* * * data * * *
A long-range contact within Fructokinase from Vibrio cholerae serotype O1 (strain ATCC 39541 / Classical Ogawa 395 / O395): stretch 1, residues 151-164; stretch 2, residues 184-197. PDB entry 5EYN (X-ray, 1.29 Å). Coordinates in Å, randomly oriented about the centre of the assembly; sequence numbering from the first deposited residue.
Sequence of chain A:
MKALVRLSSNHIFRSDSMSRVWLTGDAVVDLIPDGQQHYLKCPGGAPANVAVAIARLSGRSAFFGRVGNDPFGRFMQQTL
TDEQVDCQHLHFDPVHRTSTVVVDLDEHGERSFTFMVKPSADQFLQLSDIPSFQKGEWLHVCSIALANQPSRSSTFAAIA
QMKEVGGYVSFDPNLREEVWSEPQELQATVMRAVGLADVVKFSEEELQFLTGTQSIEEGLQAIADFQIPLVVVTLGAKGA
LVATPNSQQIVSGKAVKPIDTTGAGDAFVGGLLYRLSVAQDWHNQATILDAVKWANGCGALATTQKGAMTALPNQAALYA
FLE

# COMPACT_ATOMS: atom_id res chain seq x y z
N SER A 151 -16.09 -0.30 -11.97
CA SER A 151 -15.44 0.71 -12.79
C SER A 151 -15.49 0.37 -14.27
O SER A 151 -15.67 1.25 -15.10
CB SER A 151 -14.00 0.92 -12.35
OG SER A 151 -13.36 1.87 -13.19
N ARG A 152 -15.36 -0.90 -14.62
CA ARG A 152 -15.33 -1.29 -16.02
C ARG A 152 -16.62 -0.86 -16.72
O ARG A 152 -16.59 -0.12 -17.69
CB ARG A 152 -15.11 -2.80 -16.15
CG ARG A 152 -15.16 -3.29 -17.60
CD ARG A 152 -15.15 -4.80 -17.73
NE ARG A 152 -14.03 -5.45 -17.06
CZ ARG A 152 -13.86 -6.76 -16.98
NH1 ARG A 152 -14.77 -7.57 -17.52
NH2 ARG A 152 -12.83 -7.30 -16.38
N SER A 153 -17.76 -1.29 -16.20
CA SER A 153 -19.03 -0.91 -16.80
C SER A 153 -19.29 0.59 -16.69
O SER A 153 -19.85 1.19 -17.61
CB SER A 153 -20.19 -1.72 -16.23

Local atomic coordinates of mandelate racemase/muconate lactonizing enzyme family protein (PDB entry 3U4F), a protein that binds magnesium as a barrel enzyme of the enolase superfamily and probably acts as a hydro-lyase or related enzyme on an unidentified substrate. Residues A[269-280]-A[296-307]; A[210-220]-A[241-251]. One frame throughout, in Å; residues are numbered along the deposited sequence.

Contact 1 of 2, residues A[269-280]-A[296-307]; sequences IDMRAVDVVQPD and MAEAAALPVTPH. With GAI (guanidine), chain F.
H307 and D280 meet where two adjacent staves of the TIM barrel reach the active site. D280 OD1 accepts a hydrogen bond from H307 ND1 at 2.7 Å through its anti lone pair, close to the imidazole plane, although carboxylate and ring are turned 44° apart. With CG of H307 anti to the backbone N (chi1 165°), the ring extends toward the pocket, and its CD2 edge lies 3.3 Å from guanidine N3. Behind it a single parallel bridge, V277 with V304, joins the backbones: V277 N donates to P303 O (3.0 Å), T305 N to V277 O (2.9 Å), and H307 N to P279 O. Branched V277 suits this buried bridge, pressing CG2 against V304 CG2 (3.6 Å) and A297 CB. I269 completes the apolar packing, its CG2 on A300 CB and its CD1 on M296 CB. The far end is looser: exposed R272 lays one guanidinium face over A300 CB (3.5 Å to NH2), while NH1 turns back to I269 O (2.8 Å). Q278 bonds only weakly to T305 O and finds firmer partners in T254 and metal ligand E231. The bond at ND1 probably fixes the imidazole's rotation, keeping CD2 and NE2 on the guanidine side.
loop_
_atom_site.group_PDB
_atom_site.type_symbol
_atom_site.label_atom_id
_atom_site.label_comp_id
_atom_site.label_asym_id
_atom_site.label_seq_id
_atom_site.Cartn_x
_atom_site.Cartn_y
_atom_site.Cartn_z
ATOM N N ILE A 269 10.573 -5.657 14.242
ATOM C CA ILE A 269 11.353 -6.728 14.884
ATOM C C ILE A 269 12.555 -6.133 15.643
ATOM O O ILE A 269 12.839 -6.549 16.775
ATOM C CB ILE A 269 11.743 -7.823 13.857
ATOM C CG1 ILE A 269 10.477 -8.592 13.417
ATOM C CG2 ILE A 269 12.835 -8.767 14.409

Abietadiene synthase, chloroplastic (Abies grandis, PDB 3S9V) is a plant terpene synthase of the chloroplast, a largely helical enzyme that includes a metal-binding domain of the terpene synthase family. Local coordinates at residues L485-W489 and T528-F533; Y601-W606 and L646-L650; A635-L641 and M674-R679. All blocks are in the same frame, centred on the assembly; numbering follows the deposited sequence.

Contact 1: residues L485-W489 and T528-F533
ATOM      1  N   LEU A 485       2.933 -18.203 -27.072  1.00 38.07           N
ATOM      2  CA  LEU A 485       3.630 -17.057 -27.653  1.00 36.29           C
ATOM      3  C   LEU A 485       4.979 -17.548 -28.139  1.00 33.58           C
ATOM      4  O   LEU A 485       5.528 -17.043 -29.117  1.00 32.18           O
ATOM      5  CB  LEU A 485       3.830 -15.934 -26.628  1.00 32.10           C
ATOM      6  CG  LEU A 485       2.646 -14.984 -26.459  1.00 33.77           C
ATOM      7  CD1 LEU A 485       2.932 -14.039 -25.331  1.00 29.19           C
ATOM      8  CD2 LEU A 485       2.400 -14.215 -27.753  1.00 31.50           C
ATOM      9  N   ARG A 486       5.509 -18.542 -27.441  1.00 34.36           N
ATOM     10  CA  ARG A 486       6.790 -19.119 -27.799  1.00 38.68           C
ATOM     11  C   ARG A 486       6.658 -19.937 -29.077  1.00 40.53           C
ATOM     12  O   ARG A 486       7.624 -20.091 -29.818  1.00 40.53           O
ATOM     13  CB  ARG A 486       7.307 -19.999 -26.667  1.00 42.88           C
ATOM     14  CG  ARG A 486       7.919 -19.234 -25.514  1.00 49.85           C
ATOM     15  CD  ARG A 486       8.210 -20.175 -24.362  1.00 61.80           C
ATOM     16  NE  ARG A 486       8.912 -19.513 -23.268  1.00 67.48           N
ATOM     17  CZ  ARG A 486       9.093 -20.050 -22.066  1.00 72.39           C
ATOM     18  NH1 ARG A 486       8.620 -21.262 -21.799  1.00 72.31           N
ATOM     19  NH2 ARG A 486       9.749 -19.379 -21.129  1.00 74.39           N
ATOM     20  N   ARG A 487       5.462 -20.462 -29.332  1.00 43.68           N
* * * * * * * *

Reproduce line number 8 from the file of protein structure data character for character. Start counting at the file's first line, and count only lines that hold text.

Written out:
# COMPACT_ATOMS: atom_id res chain seq x y z